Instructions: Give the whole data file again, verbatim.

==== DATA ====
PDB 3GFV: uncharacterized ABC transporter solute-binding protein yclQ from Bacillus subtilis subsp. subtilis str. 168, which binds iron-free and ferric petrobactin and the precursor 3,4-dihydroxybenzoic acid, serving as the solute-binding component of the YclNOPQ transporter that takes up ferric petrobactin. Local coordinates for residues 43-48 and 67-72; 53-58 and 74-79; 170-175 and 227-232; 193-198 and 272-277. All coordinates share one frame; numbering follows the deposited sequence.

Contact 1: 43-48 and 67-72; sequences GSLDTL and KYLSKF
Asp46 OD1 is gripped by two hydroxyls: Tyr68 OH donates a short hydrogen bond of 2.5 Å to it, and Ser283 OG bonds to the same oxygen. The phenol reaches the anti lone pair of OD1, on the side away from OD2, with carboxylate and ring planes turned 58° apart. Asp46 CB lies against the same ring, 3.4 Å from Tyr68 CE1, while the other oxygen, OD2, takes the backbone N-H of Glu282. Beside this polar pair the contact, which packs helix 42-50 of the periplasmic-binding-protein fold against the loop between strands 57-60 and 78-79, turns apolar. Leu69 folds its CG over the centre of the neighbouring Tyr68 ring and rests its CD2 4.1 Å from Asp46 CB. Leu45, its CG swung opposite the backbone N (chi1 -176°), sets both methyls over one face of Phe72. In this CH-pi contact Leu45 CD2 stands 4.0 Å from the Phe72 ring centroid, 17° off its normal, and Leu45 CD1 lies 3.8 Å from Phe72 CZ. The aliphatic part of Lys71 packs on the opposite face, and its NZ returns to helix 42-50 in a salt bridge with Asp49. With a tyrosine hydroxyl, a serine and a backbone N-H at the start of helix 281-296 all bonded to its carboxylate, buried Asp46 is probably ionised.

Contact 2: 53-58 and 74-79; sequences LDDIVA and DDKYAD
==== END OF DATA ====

PDB 3GFV: uncharacterized ABC transporter solute-binding protein yclQ from Bacillus subtilis subsp. subtilis str. 168, which binds iron-free and ferric petrobactin and the precursor 3,4-dihydroxybenzoic acid, serving as the solute-binding component of the YclNOPQ transporter that takes up ferric petrobactin. Local coordinates for residues 43-48 and 67-72; 53-58 and 74-79; 170-175 and 227-232; 193-198 and 272-277. All coordinates share one frame; numbering follows the deposited sequence.

Contact 1: 43-48 and 67-72; sequences GSLDTL and KYLSKF
Asp46 OD1 is gripped by two hydroxyls: Tyr68 OH donates a short hydrogen bond of 2.5 Å to it, and Ser283 OG bonds to the same oxygen. The phenol reaches the anti lone pair of OD1, on the side away from OD2, with carboxylate and ring planes turned 58° apart. Asp46 CB lies against the same ring, 3.4 Å from Tyr68 CE1, while the other oxygen, OD2, takes the backbone N-H of Glu282. Beside this polar pair the contact, which packs helix 42-50 of the periplasmic-binding-protein fold against the loop between strands 57-60 and 78-79, turns apolar. Leu69 folds its CG over the centre of the neighbouring Tyr68 ring and rests its CD2 4.1 Å from Asp46 CB. Leu45, its CG swung opposite the backbone N (chi1 -176°), sets both methyls over one face of Phe72. In this CH-pi contact Leu45 CD2 stands 4.0 Å from the Phe72 ring centroid, 17° off its normal, and Leu45 CD1 lies 3.8 Å from Phe72 CZ. The aliphatic part of Lys71 packs on the opposite face, and its NZ returns to helix 42-50 in a salt bridge with Asp49. With a tyrosine hydroxyl, a serine and a backbone N-H at the start of helix 281-296 all bonded to its carboxylate, buried Asp46 is probably ionised.

Contact 2: 53-58 and 74-79; sequences LDDIVA and DDKYAD